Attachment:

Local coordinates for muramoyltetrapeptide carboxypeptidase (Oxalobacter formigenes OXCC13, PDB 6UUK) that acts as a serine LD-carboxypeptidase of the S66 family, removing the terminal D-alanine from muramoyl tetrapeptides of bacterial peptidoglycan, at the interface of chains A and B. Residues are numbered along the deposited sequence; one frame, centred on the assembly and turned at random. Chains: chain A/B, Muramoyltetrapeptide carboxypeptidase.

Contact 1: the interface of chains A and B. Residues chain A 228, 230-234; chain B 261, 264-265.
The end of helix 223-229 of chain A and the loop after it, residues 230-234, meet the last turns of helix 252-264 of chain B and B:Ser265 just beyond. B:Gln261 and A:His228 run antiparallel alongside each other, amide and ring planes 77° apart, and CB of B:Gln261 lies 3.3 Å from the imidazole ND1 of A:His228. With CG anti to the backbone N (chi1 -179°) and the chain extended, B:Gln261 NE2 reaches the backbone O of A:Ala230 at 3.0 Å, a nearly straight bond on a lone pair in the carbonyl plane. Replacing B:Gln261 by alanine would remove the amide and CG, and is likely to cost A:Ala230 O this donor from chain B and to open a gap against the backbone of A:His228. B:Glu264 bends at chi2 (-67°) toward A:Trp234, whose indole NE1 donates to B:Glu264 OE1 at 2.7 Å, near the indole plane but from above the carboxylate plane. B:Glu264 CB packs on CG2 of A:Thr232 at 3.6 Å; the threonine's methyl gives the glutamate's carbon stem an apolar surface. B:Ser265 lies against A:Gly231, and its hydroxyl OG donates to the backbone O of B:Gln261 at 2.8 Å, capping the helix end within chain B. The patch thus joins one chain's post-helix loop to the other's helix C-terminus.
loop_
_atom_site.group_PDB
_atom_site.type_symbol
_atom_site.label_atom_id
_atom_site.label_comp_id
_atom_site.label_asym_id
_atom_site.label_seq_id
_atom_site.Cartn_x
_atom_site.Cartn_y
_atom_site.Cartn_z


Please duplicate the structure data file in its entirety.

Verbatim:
Local coordinates for muramoyltetrapeptide carboxypeptidase (Oxalobacter formigenes OXCC13, PDB 6UUK) that acts as a serine LD-carboxypeptidase of the S66 family, removing the terminal D-alanine from muramoyl tetrapeptides of bacterial peptidoglycan, at the interface of chains A and B. Residues are numbered along the deposited sequence; one frame, centred on the assembly and turned at random. Chains: chain A/B, Muramoyltetrapeptide carboxypeptidase.

Contact 1: the interface of chains A and B. Residues chain A 228, 230-234; chain B 261, 264-265.
The end of helix 223-229 of chain A and the loop after it, residues 230-234, meet the last turns of helix 252-264 of chain B and B:Ser265 just beyond. B:Gln261 and A:His228 run antiparallel alongside each other, amide and ring planes 77° apart, and CB of B:Gln261 lies 3.3 Å from the imidazole ND1 of A:His228. With CG anti to the backbone N (chi1 -179°) and the chain extended, B:Gln261 NE2 reaches the backbone O of A:Ala230 at 3.0 Å, a nearly straight bond on a lone pair in the carbonyl plane. Replacing B:Gln261 by alanine would remove the amide and CG, and is likely to cost A:Ala230 O this donor from chain B and to open a gap against the backbone of A:His228. B:Glu264 bends at chi2 (-67°) toward A:Trp234, whose indole NE1 donates to B:Glu264 OE1 at 2.7 Å, near the indole plane but from above the carboxylate plane. B:Glu264 CB packs on CG2 of A:Thr232 at 3.6 Å; the threonine's methyl gives the glutamate's carbon stem an apolar surface. B:Ser265 lies against A:Gly231, and its hydroxyl OG donates to the backbone O of B:Gln261 at 2.8 Å, capping the helix end within chain B. The patch thus joins one chain's post-helix loop to the other's helix C-terminus.
loop_
_atom_site.group_PDB
_atom_site.type_symbol
_atom_site.label_atom_id
_atom_site.label_comp_id
_atom_site.label_asym_id
_atom_site.label_seq_id
_atom_site.Cartn_x
_atom_site.Cartn_y
_atom_site.Cartn_z